I’m currently working on a trip to Baltimore so the idea of planning and thinking ahead is fresh in my mind.
I’m thinking on average that shows are booked anywhere between 3 weeks – 2 months in advance (on the local level).
Assuming that this is true, how are you going to promote your show. First, its important to factor in a few things.
- 1.] How big of a show is this for you? If its a big deal, then decide to put more effort into pushing it
- 2.] If its a small deal, maybe you want to spend less energy on this one and more energy on the next
- 3.] You can only milk your audience so much. Don’t oversaturate them with information.
So lets say you have a big show and 4 weeks to plan it. Here’s what you can do…
Drop a buzz. In your weekly newsletter put in a 1 or 2-liner about the event. Give just the facts and tell them more details are on the way. You can even do this more than 4 weeks priop. But make sure to do it again at the 4-week mark or as the date nears. Example…
“I also want to let you know that I’ll be headlining a show
at World Cafe on February 25th at 7pm. Save the date
and stay tuned for more details.”
If you’re only sending bi-monthly/monthly newsletters, then just go ahead and share the bulk of your information. Sometimes weekly newsletters are best when you have something to promote because people have short term memories and information changes/gets lost/gets forgotten so often.
In Week 1, (if this is a really big show), maybe you’ll also want to contact some local e-zines to see if they are interested in doing a short write-up (ideally you’ll want to contact them with even more advance notice). Check out the “How to Score Reviews of Your CD” post for details.
Make the poster (or make sure someone has created artwork). Nothing drives the message home like a visual! If you’re doing an event and no one has artwork, then create your own! Pictures will always speak louder than words.
Then Post the artwork on your website. Photobucket, or other various image hosting sites, will give you the html code to do this. Send the html code to every other performer on the bill and ask them if they will also post the artwork on their site. Post the event on as many city events calendars as possible. Yea…just keep posting until you’ve covered all grounds.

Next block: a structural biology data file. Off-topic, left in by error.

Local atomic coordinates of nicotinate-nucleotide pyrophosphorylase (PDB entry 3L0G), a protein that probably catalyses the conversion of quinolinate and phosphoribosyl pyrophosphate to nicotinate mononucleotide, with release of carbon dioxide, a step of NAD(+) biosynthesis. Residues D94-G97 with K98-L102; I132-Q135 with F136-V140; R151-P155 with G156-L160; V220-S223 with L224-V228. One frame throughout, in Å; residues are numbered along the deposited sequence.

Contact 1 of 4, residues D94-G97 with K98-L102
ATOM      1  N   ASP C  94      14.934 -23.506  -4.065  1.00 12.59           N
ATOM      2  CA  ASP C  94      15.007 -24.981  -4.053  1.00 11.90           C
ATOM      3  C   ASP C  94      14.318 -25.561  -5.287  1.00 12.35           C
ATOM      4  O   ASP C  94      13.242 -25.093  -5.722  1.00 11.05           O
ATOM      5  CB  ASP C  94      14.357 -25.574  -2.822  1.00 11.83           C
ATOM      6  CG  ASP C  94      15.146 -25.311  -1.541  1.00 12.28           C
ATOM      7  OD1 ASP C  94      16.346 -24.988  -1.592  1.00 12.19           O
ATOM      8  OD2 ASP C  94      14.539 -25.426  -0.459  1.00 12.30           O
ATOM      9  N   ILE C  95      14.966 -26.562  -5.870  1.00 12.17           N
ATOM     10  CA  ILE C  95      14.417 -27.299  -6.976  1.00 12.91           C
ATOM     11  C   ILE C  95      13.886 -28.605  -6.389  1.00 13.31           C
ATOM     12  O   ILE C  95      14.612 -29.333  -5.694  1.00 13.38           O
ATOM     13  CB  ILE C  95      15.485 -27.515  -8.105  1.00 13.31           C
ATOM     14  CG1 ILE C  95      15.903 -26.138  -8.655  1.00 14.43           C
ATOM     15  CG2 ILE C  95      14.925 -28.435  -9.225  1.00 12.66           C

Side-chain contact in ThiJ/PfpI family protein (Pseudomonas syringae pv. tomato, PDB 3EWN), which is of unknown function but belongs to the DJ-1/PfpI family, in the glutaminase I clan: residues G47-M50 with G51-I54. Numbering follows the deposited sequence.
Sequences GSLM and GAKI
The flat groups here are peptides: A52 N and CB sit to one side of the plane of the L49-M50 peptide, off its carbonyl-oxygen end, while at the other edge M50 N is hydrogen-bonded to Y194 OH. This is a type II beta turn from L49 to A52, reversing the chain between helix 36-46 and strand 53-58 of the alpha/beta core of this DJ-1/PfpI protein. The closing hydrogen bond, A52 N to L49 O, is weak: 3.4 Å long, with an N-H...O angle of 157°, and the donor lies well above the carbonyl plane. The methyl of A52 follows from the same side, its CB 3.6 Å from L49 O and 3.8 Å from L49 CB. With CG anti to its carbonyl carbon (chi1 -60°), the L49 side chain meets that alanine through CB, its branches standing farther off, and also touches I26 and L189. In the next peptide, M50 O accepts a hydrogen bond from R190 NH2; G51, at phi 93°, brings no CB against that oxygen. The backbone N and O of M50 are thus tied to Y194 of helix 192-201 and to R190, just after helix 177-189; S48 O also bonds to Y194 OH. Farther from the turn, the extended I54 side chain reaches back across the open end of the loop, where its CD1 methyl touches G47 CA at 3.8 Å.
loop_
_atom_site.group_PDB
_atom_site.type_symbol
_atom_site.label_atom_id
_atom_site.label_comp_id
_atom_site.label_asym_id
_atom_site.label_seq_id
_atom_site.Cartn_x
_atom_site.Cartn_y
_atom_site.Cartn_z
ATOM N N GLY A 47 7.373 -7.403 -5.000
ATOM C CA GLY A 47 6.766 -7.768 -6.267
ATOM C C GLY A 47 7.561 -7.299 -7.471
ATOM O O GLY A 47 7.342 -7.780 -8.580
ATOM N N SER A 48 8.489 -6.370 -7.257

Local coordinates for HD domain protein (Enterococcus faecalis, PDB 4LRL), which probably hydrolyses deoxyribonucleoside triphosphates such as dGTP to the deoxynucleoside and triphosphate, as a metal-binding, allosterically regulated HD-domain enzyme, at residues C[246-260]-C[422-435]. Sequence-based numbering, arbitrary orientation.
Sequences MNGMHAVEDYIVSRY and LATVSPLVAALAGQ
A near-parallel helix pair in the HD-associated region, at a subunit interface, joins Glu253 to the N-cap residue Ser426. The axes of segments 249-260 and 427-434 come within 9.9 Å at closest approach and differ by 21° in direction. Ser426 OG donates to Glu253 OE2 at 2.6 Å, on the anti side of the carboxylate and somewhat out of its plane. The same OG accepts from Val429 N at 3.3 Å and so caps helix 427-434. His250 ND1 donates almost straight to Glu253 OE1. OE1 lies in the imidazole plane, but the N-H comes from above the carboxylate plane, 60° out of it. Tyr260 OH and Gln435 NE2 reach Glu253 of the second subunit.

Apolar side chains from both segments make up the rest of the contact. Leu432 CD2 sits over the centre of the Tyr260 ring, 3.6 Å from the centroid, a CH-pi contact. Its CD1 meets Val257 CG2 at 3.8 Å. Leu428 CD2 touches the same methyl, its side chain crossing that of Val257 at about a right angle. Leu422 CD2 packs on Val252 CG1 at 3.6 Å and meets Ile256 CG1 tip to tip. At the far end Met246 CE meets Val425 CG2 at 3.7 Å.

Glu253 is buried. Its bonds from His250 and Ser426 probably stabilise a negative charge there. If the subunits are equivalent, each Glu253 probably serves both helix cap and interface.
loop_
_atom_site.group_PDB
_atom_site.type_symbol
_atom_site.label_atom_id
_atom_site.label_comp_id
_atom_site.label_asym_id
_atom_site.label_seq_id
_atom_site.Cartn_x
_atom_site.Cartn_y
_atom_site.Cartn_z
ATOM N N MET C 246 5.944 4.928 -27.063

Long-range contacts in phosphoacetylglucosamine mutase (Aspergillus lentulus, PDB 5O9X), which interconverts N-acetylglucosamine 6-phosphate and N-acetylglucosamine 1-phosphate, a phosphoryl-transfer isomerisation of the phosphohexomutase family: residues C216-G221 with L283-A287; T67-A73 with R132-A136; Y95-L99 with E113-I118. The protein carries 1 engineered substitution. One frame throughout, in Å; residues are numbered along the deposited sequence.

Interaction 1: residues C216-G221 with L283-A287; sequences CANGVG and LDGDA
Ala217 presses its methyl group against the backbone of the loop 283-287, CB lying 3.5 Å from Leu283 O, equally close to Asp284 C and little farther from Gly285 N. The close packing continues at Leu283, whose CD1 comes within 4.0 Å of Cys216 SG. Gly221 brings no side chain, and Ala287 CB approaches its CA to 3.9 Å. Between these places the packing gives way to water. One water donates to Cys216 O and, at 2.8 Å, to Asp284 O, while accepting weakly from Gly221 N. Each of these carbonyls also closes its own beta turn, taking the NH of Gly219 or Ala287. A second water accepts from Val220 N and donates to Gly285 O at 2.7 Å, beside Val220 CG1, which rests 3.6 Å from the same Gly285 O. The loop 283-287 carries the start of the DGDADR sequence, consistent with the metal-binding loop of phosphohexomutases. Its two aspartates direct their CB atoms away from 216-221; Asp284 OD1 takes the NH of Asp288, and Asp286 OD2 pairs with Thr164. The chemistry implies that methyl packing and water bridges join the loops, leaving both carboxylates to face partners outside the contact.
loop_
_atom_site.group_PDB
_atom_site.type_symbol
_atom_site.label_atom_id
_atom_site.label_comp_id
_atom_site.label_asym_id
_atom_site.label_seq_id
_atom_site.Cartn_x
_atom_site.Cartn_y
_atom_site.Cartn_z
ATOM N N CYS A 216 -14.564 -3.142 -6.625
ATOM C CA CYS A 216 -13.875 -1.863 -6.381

This is the most important week. This is Facebook week. Create the FB invite at the top of this week (you might consider doing this at the end of week 2, actually). Once created, invite everyone. Just invite. Don’t start sending spam messages to people’s inboxes with more information about the show. There’s nothing with than overmessaging people with details. Just give them time to respond to the original invite notification. Include all the factual information on the event page – the who, when, where, what, and why. Also include links to your site and the site of all performers on the bill. Provide all necessary information.
During Week 3, you will also need to make sure you have flyers posted in prime spots in the city Does the venue have posters? Ask them if they can also use handbills. Handbills are postcard size flyers. Suggest that they put handbills next to the cash register or on cafe/restaurant tables. If your show is a family-friendly event, the Library bulletin board is so excellent. Believe me…people read those things! If your show is at a bar or club, put poster in nearby hangout spots. Ask local establishments (convenience stores, businesses, art galleries) if you can put a poster in their window or leave handbills by the door. FB is essential to marketing – so much so that people are asking whether its even worthwhile to have hard copy posters. Really, I think it depends on how big of an event you’re promoting and how much time you want to put into it.
During Week 3, you should also send a solid comprehensive email to your newsletter subscribers about the show. Include the poster artwork. If you want to go crazy, you can blast individual FB pages with the show info and artwork (but they call this spamming :)).
Your work should be done for the most part. Make the show poster your default picture on Facebook. That’s a great final way to get the word out. Two days before the event, send a message to folks you’ve invited through Facebook with last minute details about the event and a last “petition” for their attendance. This basically serves as a reminder email. By this point, you’ll hopefully be hearing back from people on whether or not they’ll be attending.
If you’re one of those people who sends out a weekly official newsletter, then don’t be afraid to remind everyone about the show again. Not as much detail as last week. Just a reminder…similar to the Facebook reminder.
Important things to remember while promoting
- Be conscious of location: If your gig is North of the city, don’t go plastering flyers in the South. Hit up popular venues in the North,
- Be conscious of demographic: As sad as it is to admit (and depending on where you live), you can bet that only certain types of people will go to certain types of shows. In other words, you’re not gonna get “Soccer Mom” to come out to your 11pm gig if she can see you at a coffeehouse next month.
- Timelines: You don’t want to send out information too soon because it’s briefly remembered, then forgotten. You also don’t want to send out information too late for fear that potential attendees might have already plans.
Feel free to offer your own tips.